- 4 types of Apasmara: disorders associated with epilepsy;
- 4 types of Netra Roga: eye diseases;
- 4 types of Karna Roga: ear diseases;
- 4 types of Pratishyaya: flu conditions;
- 4 types of Mukha Roga: diseases of the mouth;
- 4 types of Grahani Roga: diseases of the duodenum; impaired absorption of food;
- 4 types of Mada: conditions associated with intoxication;
- 4 types of Murcha: disorders associated with fainting and loss of consciousness;
- 4 types of Shosha: conditions associated with rapid weight loss;
- 4 types of Napunsakata: impotence-related disorders;
- 3 types of Shotha: health issues associated with swelling;
- 3 types of Kilasa: disorders related to leukoderma (vitiligo);
- 3 types of Raktapitta: conditions associated with bleeding;
- 2 types of Jwara: disorders associated with increased body temperature;
- 2 types of Vrana: diseases related to the development of ulcers and the appearance of wounds;
- 2 types of Ayama: disorders associated with the body posture;
- 2 types of Gridhrasi: diseases of the sciatic nerve;
- 2 types of Kamala: jaundice-related disorders;
- 2 types of Ama: conditions associated with an immature state of digestion;
- 2 types of Vatarakta: disorders associated with gout;
- 2 types of Arsha: disorders related to the occurrence of haemorrhoids;
- Urustambha: a condition associated with muscle stiffness;
- Sanyasa: a condition similar to coma or resulting from syncope;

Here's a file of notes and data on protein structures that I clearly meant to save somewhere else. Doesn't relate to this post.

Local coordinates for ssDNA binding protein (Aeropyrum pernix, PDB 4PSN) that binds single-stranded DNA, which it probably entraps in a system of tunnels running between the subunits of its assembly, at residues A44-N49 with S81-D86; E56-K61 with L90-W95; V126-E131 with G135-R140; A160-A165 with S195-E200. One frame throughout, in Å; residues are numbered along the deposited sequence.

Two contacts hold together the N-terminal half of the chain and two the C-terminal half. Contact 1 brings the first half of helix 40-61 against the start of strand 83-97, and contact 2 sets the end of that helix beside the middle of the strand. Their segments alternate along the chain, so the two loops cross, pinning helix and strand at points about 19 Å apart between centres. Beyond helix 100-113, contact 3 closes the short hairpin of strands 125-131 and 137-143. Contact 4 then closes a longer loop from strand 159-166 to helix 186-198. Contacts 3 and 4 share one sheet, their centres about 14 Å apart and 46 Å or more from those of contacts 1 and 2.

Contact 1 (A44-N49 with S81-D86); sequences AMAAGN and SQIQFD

- Mahagada: mental perversions;
- 20 types of Krimi Rogas: intoxication with parasites;
- 20 types of Prameha: conditions associated with urinary disorders and diabetes;
- 20 types of Yoni Vyapat: diseases of the vagina.
2. Nanatmaja Vyadhi (diseases caused by an imbalance of one of the energies only):
- Vata Nanatmaja Vyadhis: diseases caused by an imbalance of the Vata energy only. They account for about 80 types of disorders;
- Pitta Nanatmaja Vyadhis: diseases caused by an imbalance of the Pitta energy only. There are about 40 types of disorders of this sort;
- Kapha Nanatmaja Vyadhis: diseases caused by an imbalance of the Kapha energy only. These account for about 20 types of health disorders.
CLASSIFICATION OF DISEASES
The detailed classification of diseases below is based on the following criteria:
Prabhava Bheda (based on the possibility of curing the disease)
- Saadhya Vyadhi: curable diseases
- Asaadhya Vyadhi: incurable diseases
Bala Bheda (based on the intensity of the disease)
- Mrudu Vyadhi: mild diseases with minor symptoms
- Daaruna Vyadhi: diseases with complications; serious disorders
Adhishtana Bheda (diseases affecting a specific zone of the body)
- Mano Adhishtita Vyadhi: diseases affecting the mind, i.e. mental disorders
- Shareera Adhishtita Vyadhi: diseases affecting the body i.e. physical diseases
Nimitta Bheda (based on the cause of the disease)
- Swa-dhatu Vaishamya Nimitta Vyadhi: disorders of the supportive elements of the body; diseases caused by the imbalance of energy, tissue (dhatu), or sub-tissue (upadhatu).The disorder might be Vriddhi, i.e. pathological tissue enlargement, or Kshaya, i.e. tissue breakdown. These are also called Nija Rogas or Nija Vyadhis.
- Aagantu Nimitta Vyadhi: disorders caused by external factors such as trauma, poisoning, etc.